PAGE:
In the guise of the flâneur and a situationist, Calum Storrie embarks on an imaginary voyage of discovery of different cities and eras that see him explore a series of environments – public places, architecture, but also historical exhibitions and artworks – all of which are possible embodiments of the concept of the “delirious museum”. The quintessential elusive place, the Delirious Museum reinterprets or redefines the traditional model by means of a détournement that takes shape in the rejection of a linear narrative in favour of a disarticulated form, composed – like art itself – of an anachronistic montage of traces and fragments. These are the echoes of a city that has invaded the museum (but also the contrary), thrusting it into life and bringing fluidity and change to its meanings. The theft of the Mona Lisa in 1911 marked the first sign of contagion. Taken out into the streets, Leonardo’s masterpiece became nomadic and entered modernity. The Surrealists took possession of it for their own ends: Duchamp added a moustache and beard, while Dalí transformed it into a self-portrait. With the return of the painting, the germ of the Delirious Museum had now entered the Louvre, spreading from its corridors throughout the streets of that Paris already explored by Baudelaire, and later by Benjamin, Aragon and Breton. A dreamlike and porous city, endowed with slots that offer glimpses of parallel realities, born out of chance and a certain degree of chaos. On the trail of potential derivations, the author encounters installations by El Lissitzky and Kiesler and the objets trouvés of Cornell and Warhol, losing himself in the Soane collection, in the museum architecture of Libeskind and the museum-maze of Carlo Scarpa. Ultimately, it is with Postmodernism that the Delirious Museum reaches the peak of its various interpretations: from the designs by Gehry and Koolhas, to spectacular city-spectacles such as Los Angeles and Las Vegas. The receptacle of anecdotes and arcane facts, this book-wunderkammer re-examines the evanescent boundaries between museums and the cities that contain them. It does so by means of a rhizomatic narration that, by imitating what it describes, proceeds from the present to the past before returning to the present-day and, lastly, establishing a symbiotic relationship between space and its memory.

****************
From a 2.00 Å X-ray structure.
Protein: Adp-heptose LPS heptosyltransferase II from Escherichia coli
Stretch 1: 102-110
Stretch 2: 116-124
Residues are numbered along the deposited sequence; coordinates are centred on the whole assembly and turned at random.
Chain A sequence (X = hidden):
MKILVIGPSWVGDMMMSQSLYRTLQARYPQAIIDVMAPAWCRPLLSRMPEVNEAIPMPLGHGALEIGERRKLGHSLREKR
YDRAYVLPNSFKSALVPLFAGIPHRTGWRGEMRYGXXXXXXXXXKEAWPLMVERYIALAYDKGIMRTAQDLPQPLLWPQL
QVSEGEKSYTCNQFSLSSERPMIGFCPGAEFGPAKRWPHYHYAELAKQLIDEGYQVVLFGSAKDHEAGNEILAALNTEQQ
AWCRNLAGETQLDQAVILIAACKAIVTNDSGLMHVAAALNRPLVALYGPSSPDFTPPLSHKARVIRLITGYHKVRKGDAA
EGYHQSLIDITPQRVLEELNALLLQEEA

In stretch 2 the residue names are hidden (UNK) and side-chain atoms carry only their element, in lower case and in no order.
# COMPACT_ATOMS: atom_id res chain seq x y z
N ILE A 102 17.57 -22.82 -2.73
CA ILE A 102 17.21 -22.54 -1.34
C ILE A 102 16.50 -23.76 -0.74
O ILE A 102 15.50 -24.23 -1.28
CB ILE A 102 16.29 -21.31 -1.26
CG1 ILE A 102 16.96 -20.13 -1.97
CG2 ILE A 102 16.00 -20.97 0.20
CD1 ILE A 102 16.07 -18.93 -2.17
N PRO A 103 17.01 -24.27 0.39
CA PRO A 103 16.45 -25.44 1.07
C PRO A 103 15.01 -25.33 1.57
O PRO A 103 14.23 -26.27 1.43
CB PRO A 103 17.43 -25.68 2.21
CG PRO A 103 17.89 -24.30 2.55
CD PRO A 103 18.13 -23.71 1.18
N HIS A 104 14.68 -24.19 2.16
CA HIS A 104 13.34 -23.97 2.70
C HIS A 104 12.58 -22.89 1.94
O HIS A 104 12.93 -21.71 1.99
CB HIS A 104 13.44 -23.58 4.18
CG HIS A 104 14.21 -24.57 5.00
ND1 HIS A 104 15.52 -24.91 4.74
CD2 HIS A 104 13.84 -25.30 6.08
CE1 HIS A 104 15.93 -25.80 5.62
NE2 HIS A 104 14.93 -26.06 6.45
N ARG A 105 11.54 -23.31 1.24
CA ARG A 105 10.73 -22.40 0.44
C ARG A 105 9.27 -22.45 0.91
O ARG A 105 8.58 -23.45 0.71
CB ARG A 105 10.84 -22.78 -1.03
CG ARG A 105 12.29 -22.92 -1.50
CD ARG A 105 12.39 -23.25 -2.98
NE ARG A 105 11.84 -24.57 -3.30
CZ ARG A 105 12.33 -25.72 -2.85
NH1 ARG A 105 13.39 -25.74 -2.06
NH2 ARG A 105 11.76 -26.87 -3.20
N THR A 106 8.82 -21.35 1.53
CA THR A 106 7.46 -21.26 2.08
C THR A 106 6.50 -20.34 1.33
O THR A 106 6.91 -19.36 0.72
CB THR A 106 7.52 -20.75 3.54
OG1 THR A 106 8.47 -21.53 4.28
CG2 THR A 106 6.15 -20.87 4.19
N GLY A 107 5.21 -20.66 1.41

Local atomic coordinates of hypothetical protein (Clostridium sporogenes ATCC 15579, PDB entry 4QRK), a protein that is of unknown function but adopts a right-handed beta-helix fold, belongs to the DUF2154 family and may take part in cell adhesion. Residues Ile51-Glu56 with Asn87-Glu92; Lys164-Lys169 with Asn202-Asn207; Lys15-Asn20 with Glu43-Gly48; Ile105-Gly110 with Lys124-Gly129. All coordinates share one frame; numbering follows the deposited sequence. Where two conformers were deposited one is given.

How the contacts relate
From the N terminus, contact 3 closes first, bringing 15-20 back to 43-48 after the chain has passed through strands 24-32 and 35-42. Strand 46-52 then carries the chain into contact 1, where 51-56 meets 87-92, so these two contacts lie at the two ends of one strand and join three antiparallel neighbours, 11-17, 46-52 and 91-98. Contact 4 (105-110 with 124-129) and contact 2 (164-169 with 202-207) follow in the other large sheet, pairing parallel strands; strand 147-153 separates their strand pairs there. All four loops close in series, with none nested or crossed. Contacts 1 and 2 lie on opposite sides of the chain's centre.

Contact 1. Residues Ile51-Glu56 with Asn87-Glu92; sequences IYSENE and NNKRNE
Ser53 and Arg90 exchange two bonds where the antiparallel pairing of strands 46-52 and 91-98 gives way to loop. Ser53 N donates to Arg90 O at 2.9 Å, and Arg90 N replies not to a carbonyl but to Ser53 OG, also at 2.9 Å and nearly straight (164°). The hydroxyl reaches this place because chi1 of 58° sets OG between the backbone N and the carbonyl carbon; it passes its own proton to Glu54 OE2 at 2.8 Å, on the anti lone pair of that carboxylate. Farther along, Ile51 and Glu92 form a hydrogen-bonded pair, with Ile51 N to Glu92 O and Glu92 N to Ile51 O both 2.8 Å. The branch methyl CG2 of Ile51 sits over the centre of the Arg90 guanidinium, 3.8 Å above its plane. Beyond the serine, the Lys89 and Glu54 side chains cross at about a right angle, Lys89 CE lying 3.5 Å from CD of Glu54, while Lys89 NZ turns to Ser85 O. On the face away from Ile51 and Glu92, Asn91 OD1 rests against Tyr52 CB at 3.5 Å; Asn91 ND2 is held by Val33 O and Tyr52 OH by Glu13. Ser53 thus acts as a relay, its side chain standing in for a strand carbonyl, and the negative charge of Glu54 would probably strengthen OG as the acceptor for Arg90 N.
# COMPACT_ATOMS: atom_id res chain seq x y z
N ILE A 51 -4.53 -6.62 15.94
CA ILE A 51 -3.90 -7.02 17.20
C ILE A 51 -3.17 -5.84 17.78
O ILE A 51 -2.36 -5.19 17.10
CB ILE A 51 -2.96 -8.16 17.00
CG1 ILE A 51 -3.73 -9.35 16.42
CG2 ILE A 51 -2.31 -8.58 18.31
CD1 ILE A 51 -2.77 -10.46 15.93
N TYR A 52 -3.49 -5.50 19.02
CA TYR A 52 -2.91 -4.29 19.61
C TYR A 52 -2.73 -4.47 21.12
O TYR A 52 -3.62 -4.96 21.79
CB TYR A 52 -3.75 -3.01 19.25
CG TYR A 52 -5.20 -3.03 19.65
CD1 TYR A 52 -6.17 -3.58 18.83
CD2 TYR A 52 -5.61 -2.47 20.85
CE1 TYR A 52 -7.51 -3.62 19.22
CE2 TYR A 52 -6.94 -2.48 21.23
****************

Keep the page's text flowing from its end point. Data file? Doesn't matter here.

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Delirious Museum

Un viaggio dal Louvre a Las Vegas

Calum Storrie

pages: 256 pages

In the guise of the flâneur and a situationist, Calum Storrie embarks on an imaginary voyage of discovery of different cities and eras that see him explore a series of environments – public places, architecture, but also historical exhibitions and artworks – all of which are possible embodiments of the concept of the “delirious museum”. Th